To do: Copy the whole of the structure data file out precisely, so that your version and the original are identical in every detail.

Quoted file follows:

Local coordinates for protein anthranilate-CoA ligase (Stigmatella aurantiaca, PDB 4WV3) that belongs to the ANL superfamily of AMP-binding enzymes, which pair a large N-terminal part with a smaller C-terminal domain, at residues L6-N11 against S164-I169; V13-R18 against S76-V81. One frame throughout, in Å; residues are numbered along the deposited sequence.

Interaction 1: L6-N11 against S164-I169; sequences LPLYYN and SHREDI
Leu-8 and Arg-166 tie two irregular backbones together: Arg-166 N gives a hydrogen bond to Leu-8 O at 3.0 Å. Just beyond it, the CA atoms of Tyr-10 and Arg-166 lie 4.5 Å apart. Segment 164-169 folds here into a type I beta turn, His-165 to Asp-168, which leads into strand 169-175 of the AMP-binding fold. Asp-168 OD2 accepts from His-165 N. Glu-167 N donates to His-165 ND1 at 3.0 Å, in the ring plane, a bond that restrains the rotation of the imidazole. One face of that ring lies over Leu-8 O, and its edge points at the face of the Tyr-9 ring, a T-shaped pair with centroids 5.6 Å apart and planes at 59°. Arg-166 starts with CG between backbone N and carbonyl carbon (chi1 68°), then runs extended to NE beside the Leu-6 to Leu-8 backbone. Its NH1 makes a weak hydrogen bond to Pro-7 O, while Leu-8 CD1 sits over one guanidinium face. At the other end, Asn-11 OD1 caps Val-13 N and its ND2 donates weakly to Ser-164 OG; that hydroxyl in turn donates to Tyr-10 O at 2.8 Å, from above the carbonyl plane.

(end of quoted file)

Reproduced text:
Local coordinates for protein anthranilate-CoA ligase (Stigmatella aurantiaca, PDB 4WV3) that belongs to the ANL superfamily of AMP-binding enzymes, which pair a large N-terminal part with a smaller C-terminal domain, at residues L6-N11 against S164-I169; V13-R18 against S76-V81. One frame throughout, in Å; residues are numbered along the deposited sequence.

Interaction 1: L6-N11 against S164-I169; sequences LPLYYN and SHREDI
Leu-8 and Arg-166 tie two irregular backbones together: Arg-166 N gives a hydrogen bond to Leu-8 O at 3.0 Å. Just beyond it, the CA atoms of Tyr-10 and Arg-166 lie 4.5 Å apart. Segment 164-169 folds here into a type I beta turn, His-165 to Asp-168, which leads into strand 169-175 of the AMP-binding fold. Asp-168 OD2 accepts from His-165 N. Glu-167 N donates to His-165 ND1 at 3.0 Å, in the ring plane, a bond that restrains the rotation of the imidazole. One face of that ring lies over Leu-8 O, and its edge points at the face of the Tyr-9 ring, a T-shaped pair with centroids 5.6 Å apart and planes at 59°. Arg-166 starts with CG between backbone N and carbonyl carbon (chi1 68°), then runs extended to NE beside the Leu-6 to Leu-8 backbone. Its NH1 makes a weak hydrogen bond to Pro-7 O, while Leu-8 CD1 sits over one guanidinium face. At the other end, Asn-11 OD1 caps Val-13 N and its ND2 donates weakly to Ser-164 OG; that hydroxyl in turn donates to Tyr-10 O at 2.8 Å, from above the carbonyl plane.